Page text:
I'm just feeling curious about some technical differences between the Quake 2 and Quake 3 engines.
Today I was looking at a Quake 3 map that was styled to look pretty close to a Quake 2 map. I don't know exactly what the difference is, but it showed that the way things were rendered in Q3 were profoundly different than Q2. It wasn't just the color depth of the textures, but it was something else. Maybe it was the lighting, but I'm not entirely sure how. I mean, strictly speaking the lighting is calculated through a secondary program, so theoretically couldn't you have some highly realistic lighting computed for the game's lightmaps? But yet everything in Quake 2 looks so much grittier and darker than Quake 3. Would it be possible to bake the lightmaps in Quake 3 to Quake 2's standards, and give it that same gritty look? Or is there more at play that has changed the rendering between the two engines?
I believe the lightmaps in Q3 are higher-res than those in Q2. Q3's default texture stretch is 0.5, where Quake2's is 1.0. In Q2 at least, smaller scaled textures (i.e. shrunk) also have more detailed lightmaps (1/16th texture resolution).
Also, the curve patches in Q3 are not lightmapped, but use vertex lights instead. You can see something similar with warp surfaces (water, slime, etc) in KMQuake2 that are vertex-lit, but they use runtime-generated light sampling, not light values baked into the BSP like Q3. This is because warp surfaces in Q2 don't have any lightmaps, and are rendered as fullbright (no lighting) in vanilla Q2. Some licensed Q2 engine games such as Daikatana add lighting to warp surfaces as well.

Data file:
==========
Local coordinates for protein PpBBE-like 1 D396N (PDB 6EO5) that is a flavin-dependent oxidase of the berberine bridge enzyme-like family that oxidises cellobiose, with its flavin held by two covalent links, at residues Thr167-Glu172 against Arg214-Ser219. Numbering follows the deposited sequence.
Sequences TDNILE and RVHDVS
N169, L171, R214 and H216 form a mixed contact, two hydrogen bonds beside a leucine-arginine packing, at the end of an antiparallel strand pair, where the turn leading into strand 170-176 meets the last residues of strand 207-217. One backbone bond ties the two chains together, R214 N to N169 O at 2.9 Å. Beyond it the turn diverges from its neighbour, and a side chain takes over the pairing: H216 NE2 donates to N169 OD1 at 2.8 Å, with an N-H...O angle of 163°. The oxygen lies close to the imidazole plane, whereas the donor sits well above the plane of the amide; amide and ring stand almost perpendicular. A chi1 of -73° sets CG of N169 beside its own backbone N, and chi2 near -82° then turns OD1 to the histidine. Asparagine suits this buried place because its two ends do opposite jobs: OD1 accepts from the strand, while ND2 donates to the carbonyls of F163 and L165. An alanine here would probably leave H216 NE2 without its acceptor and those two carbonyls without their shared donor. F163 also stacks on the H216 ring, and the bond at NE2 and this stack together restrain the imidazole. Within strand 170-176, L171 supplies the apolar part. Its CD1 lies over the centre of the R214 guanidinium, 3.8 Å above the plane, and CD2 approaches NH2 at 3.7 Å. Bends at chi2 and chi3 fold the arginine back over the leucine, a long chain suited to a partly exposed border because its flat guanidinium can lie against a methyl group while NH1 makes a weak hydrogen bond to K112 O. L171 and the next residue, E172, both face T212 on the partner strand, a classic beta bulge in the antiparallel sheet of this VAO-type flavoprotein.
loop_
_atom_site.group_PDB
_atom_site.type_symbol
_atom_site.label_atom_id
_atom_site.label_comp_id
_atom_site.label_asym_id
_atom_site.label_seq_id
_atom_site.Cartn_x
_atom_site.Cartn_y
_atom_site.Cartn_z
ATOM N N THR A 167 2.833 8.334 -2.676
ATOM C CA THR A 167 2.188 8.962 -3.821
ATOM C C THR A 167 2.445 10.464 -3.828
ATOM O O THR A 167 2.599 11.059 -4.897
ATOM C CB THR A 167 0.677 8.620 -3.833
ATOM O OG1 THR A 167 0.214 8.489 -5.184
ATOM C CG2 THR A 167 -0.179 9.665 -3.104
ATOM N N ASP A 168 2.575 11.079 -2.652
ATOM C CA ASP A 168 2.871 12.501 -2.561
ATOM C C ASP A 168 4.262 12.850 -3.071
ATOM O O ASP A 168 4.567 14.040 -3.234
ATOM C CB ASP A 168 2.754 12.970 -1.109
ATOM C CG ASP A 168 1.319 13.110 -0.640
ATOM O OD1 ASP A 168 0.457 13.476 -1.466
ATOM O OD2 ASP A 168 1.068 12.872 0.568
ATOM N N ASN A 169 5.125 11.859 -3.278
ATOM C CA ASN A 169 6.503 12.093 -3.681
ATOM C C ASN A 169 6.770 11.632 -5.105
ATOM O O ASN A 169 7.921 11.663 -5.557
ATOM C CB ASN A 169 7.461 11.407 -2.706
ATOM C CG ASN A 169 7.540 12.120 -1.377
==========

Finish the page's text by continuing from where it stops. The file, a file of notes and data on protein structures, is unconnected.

Last Edit: Aug 14, 2019 0:53:38 GMT -5 by knightmare
Hmm, so do you think Quake 3 would look the same as Quake 2 if you just reduced the light map resolution and didn't use curve patches?
Also, am I right in my assumptions about how the lighting works? I have very little experience making Quake maps. When I tried to get into Quake mapping the other year, I noticed that the lighting was calculated through a secondary application, so it seems to me that you could just grab whatever program you want (that exists) and so I'd imagine the lighting calculations would be the same between the two games if you used the same program. Is this correct, or do you actually need different programs to generate lighting for the different engines? Do the light entities and lightmap calculations actually work differently between the two games?
Post by knightmare on Aug 14, 2019 11:27:44 GMT -5
Possibly if the same textures were used. Q3 also ditches Q2's lightstyles and switchable lights due to network traffic issues (which were already disabled in DM).
Q2 and Q3 have different BSP formats, so yes, they have to use different utilities for lighting (qrad3 and q3map, respectively). They're not interchangeable, and neither could you use the HL2 light util (vrad) for Q2 or Q3 maps. Daikatana and Sin even have their own set of map utils for their altered BSP formats.